She thinks that in the context of REM and other institutions in Serbia that seems like an illusion: ,,It is clear that no institution will react, and that REM won’t go into details about the pressures either. REM readily complies, only if they come from the side that elected such a Council. By ignoring its own rules, REM ignores all data on media, ownership, pluralism and makes decisions arbitrarily. And precisely by deciding to operate in this way, REM allows for the unhindered influence of political and economic interests in its work“.

It’s a bit different in practice…

Ana Martinoli points out that in theory the position of REM is clearly defined by the Law on Electronic Media, which states that it is an independent regulatory organization that is functionally and financially independent from state bodies and organizations, media service providers and operators. In other words, it should operate in the interest of the citizens.

,,However, independence of REM in practice is perhaps best measured by its results, way of working and fulfilment of tasks to which it is obliged by law’’, Martinoli highlights.

In that context, she refers to the objective parameters such as one of the conclusions of the current Strategy for the development of the public information system of the Republic of Serbia for the period 2020-2025, which states that the independence of the regulator, although formally proclaimed, is not fully ensured in practice, partly due to shortcomings in the regulation, and partly due to the inadequate application or lack of application of the existing regulatory framework, which is visible in the procedure for selecting members of the REM Council, a multi-year work of the REM Council in an incomplete composition, non-approval of the Statute and untimely approval of the financial plan of REM.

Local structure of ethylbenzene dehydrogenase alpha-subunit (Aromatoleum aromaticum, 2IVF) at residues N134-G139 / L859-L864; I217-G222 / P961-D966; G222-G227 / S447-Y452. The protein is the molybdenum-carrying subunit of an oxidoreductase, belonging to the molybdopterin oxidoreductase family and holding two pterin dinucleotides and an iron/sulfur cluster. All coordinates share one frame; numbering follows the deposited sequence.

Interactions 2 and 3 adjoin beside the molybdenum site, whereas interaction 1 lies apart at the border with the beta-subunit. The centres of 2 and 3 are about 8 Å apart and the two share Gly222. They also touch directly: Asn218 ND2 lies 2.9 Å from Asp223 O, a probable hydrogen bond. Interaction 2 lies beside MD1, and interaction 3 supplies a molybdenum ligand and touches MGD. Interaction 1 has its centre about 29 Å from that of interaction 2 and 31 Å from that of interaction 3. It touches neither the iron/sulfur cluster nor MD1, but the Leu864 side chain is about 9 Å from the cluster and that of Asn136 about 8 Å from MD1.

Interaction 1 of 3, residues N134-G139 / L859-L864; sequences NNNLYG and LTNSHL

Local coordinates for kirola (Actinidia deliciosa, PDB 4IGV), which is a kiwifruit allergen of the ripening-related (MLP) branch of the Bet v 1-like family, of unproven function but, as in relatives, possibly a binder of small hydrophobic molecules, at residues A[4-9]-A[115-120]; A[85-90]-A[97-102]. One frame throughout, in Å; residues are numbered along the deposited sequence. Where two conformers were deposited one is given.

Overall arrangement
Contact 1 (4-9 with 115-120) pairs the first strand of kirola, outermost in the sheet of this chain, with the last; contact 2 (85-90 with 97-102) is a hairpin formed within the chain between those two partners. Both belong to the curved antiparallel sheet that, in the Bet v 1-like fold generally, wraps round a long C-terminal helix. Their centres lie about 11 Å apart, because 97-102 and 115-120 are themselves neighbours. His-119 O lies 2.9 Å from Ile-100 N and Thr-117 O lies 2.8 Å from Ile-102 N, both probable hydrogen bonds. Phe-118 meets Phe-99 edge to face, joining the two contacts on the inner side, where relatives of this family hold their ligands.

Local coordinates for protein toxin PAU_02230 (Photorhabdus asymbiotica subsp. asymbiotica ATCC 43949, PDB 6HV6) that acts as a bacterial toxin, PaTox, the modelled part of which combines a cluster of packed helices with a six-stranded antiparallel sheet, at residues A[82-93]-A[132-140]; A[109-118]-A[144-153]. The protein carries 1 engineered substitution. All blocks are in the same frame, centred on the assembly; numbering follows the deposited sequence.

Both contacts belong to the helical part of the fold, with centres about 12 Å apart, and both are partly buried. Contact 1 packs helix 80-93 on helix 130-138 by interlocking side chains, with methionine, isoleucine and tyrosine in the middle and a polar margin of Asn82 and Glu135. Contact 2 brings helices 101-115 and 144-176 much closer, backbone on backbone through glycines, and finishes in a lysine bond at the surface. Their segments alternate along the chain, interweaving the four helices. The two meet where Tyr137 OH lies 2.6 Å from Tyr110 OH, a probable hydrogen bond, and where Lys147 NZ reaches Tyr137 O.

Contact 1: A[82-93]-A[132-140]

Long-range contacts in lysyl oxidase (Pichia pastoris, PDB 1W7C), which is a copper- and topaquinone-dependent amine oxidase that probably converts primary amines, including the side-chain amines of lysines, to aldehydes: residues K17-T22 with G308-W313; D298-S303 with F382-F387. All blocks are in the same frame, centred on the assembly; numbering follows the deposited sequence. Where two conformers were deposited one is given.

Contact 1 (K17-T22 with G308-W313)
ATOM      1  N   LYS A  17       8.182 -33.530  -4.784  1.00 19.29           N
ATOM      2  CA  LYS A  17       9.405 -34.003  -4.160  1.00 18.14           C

According to Kleut, REM is a captured body that has no autonomy within a captured media scene: ,,In theory, that is, according to the law, the body is well conceived, following the example of similar bodies, even with high participation of different actors, such as professional associations, universities and civil society. But, in practice, any contact with politics makes REM vulnerable, whether it is the interference of the Parliamentary Committee for Culture and Information, voting for members in the parliament, the state as the proposer. All this led to the fact that no government resisted influencing the work of REM. And only this government subordinated REM to its interests completely”.